When I started working on the shawl I felt almost embarrassed. I felt like I should be working on something impressive and fancy. I was with professionals who take this art very seriously!! But this was when it dawned on me why I like the granny stitch so much. It’s because it is the ultimate in comfort crochet. This shawl is the very definition of comfort crochet! It’s not out to impress, it only wants to make you feel good.
Do you often return to your favourite stitches? This could be why. Our favourite stitches make us feel safe and relaxed. That’s perfectly OK. I don’t always want or need crochet that soothes me but when I do, Hello Granny!
Crochet Shawl Pattern
Here we go! Things you will need are: a 4mm hook, 3x50g skeins of Cascade 220 Fingering for the Main Colour, and 6 contrasting colours. I used approximately 20g of each.
The pattern is written in UK terms. The main stitch is a UK treble, which is a US double crochet.
Contrast colours (CCs) are used three times each with 18 stripes of colour in total.
In established pattern, the CCs are placed every fourth row.
Rather than sewing in ends, I attached tassels to hide colour changes. Knot the loose ends together first before attaching tassels.
The PDF contains a chart with crochet symbols to follow.
The PDF also has a table charting where the colour chances are and where they are.
Work the first 4 rows in the MC, then change colour to a CC for the first time on the last st of Row 4. Then work a CC every 4th row.
Chain 4 and join with a slip stitch, or make a magic circle. Row 1: ch4 (counts as 1tr and 1ch here & throughout), 3tr, 1ch, 1tr, turn. [1 cluster of 3 tr + 1 st at either side] Row 2: ch4, 3tr in first ch-sp, 1ch, (3tr, 1ch, 1tr) in last ch-sp, turn. [2 clusters + 1 st at either side] Row 3: ch4, 3tr in first ch-sp, 1ch, 3tr in next ch-sp, 1ch, (3tr, 1ch, 1tr) in last ch-sp, turn. [3 clusters + 1 st at either side, increasing by 1 cluster each row] Row 4: ch4, 3tr in first ch-sp, 1ch, *3tr in next ch-sp, 1ch; rep from * to last ch-sp, (3tr, 1ch, 1tr) in last ch-sp, turn. Rows 5 – 76: Rep Row 4.
To Tassel or Not or Tassel?
Are you a fan of tassels? The jury is still out for me. The tassels are there because I couldn’t be bothered to sew in the ends. That’s all. As much as they add lots of mood lifting colour, I am tempted to undo them and add a less jazzy border. It’ll be simple to do, and if it happens and I shall come and report what I did.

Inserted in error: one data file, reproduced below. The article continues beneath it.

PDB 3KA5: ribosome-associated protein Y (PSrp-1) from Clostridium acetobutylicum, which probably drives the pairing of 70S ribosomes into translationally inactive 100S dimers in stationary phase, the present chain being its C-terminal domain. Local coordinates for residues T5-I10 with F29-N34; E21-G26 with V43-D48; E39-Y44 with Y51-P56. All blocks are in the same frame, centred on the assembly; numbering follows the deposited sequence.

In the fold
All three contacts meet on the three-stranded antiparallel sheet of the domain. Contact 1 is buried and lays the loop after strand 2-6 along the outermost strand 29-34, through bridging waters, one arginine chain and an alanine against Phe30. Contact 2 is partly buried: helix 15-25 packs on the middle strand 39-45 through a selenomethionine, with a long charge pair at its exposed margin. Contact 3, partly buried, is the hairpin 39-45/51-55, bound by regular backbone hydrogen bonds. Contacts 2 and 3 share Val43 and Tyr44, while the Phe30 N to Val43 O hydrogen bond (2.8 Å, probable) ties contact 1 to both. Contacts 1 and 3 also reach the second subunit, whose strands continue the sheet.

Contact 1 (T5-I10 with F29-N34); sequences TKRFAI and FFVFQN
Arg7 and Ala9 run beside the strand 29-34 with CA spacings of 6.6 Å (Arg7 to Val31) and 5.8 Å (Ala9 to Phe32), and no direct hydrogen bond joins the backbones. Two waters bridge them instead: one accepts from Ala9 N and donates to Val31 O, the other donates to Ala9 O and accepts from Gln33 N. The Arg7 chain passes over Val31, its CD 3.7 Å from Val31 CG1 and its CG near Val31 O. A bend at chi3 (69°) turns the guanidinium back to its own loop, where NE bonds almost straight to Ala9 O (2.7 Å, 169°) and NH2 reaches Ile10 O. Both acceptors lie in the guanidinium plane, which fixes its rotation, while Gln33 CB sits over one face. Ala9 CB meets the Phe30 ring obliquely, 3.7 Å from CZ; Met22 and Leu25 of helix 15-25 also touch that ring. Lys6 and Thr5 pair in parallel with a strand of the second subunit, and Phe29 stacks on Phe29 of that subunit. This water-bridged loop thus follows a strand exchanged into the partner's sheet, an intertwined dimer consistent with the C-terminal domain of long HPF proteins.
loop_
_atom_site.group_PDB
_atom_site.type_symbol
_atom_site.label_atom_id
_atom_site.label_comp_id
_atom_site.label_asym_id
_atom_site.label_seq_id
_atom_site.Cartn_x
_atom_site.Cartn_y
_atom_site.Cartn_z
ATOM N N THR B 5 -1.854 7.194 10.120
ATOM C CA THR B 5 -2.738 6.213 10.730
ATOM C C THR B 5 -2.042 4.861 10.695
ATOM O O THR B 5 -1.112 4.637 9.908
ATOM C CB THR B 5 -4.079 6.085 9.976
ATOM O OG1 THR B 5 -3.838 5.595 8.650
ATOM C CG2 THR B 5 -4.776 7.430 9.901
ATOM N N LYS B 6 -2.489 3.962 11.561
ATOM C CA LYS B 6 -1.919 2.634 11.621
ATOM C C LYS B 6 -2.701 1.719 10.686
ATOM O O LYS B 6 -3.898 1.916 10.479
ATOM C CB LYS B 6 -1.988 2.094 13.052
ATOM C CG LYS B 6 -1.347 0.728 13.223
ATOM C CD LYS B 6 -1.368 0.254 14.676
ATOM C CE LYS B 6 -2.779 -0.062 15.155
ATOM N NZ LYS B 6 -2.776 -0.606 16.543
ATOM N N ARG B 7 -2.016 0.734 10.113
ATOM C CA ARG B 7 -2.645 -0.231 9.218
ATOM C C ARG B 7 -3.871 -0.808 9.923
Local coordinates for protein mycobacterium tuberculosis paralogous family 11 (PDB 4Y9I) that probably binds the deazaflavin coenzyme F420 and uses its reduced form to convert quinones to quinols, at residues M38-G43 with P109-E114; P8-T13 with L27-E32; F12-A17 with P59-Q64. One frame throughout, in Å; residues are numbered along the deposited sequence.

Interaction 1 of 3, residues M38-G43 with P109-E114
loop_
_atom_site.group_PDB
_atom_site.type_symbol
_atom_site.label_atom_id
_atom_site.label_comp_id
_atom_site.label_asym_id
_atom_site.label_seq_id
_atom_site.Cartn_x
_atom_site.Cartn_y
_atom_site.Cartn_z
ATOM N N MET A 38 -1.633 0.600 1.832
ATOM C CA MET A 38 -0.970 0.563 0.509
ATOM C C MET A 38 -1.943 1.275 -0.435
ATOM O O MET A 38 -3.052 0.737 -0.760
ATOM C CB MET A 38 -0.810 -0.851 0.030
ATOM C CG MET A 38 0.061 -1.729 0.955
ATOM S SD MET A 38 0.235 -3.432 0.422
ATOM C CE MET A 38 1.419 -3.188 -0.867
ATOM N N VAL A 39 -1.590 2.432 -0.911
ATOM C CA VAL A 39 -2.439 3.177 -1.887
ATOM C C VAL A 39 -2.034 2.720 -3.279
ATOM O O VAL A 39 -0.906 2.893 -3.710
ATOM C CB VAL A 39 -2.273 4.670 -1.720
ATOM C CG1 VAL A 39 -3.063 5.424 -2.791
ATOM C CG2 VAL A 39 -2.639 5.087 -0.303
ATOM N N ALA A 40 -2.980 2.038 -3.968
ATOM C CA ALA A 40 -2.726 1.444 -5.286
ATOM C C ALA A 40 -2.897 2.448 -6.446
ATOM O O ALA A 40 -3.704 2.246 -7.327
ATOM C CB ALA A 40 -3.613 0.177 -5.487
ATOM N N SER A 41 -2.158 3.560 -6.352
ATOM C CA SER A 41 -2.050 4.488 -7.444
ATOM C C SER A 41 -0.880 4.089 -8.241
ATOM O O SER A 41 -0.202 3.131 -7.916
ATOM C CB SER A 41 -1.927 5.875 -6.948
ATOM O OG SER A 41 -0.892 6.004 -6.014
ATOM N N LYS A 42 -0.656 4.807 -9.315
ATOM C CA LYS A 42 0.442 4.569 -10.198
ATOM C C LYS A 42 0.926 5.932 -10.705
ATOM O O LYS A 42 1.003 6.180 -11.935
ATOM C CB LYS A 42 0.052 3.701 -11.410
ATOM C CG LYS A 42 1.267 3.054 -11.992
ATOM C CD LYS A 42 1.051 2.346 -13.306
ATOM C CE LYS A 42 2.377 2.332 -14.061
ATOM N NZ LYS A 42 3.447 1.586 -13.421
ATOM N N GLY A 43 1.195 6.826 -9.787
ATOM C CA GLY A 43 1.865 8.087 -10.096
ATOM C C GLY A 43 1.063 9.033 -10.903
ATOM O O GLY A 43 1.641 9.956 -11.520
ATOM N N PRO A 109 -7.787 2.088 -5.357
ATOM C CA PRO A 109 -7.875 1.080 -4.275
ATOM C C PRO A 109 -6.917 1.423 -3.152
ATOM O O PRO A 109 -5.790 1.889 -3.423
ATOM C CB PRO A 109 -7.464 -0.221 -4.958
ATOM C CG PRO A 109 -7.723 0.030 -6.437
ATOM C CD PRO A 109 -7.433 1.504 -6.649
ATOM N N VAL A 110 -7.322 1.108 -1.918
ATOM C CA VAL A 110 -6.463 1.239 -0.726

And there you have it. Did you get beyond the tangenty gas-bagging?!
To give you a crochet shawl pattern I have to tell a story behind its construction. I enjoy telling the tale of how a design comes about. I just hope people enjoy reading them as much as I enjoy writing them!
Anyway, with that, the Wayward Sisters came together, worked some magic, and then bid each other farewell. Until next time…
Or would you call it a sweater? I will probably use them interchangeably here but they are essentially the same thing. Here in the UK, Riley is a jumper. To my US chums and other worldly friends, I think it’d most likely be a sweater. Whatever you call it this is a crochet pullover (?!) that is sure to keep you warm as the season changes and the weather gets a bit more chill.
Get Your Hands on the Crochet Pattern
As usual, rather than make you jump through hoops, I’ll leave the info right up top. To get a copy of Riley (V2), pop over to Ravelry, Etsy or Lovecrafts, whichever is your fave place to shop for crochet patterns. This jumper is size inclusive for nine different sizes.
The crochet pattern is written and available in both US & UK terms. I don’t always get round to doing this (soz See My Vest) but given that this one uses a few different stitches (in a fun way) I thought it would be helpful for all makers.
The Life Story of Crochet Riley
The incarnation I’m giving most of the attention to here is not the first Riley jumper. No it is not. Last year I was asked by Inside Crochet magazine if I was interested in designing a cosy sweater of simple construction with some lovely wintery colours in it. I think they asked me because they know I love chucking loads of random colours together to create peculiar rainbow palettes.
Riley was, at first, a frosty mornings sort of jumper. Something warm and cosy for January temps when the skies threaten, or promise, snow (yay, snow!). The colours didn’t go as far as bleak mid winter vibes but they weren’t totally into fiery fiestas either. I finished Riley V1 last October and in January of this year it was the front cover star of Inside Crochet magazine! It looked fab, it really did! It still looks fab. I will no doubt wear it again and again, much like I did last winter. But there were things I wanted to change…